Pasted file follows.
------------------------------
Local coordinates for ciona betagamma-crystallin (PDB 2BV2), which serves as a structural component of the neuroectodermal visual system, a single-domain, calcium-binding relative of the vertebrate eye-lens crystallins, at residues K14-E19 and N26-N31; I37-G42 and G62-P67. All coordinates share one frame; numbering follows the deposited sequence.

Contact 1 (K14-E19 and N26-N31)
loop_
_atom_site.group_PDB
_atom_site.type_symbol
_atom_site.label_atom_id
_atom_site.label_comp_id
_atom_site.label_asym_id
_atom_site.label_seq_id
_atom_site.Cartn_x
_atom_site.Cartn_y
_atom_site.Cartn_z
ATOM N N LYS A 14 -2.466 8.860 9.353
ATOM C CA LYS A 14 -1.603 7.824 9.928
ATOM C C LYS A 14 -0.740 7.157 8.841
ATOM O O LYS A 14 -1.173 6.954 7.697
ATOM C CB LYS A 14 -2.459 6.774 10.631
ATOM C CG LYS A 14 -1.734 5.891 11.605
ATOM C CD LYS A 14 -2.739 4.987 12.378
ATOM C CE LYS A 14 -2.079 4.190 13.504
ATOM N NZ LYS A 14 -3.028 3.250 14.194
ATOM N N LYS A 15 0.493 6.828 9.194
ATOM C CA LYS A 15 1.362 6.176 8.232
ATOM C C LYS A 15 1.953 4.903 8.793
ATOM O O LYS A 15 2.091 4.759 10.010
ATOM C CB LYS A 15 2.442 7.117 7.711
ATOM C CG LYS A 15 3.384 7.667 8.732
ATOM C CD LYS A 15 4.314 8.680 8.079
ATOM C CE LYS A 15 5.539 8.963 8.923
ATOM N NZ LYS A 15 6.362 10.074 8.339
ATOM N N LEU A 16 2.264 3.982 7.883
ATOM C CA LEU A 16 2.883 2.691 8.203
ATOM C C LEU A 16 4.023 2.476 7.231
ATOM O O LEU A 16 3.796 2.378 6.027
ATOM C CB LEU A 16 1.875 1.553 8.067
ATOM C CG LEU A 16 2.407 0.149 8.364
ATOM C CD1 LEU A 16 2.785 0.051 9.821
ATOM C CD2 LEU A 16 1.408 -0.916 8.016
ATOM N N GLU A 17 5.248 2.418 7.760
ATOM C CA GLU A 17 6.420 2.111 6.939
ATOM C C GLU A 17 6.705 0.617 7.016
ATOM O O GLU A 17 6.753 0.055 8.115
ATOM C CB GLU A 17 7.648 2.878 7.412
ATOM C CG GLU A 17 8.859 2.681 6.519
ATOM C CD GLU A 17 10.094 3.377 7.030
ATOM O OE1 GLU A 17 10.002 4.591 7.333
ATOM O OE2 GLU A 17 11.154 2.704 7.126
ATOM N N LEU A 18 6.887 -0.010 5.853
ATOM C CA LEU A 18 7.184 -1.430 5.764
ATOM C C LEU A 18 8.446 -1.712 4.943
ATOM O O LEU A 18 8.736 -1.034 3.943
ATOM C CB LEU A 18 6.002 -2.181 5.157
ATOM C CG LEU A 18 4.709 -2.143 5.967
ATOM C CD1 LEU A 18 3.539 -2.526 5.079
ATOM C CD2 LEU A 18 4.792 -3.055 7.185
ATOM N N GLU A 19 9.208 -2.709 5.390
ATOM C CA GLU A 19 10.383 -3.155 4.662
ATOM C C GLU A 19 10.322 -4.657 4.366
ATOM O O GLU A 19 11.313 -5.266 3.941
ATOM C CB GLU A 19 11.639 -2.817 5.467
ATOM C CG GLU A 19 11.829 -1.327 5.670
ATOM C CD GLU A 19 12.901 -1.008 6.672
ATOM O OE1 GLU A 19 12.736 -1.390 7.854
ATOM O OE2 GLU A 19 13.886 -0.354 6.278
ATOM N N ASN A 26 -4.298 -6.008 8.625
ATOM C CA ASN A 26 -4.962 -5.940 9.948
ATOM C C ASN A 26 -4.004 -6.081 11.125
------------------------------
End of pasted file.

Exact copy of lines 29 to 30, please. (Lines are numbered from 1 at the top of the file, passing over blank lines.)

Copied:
ATOM C CE LYS A 15 5.539 8.963 8.923
ATOM N NZ LYS A 15 6.362 10.074 8.339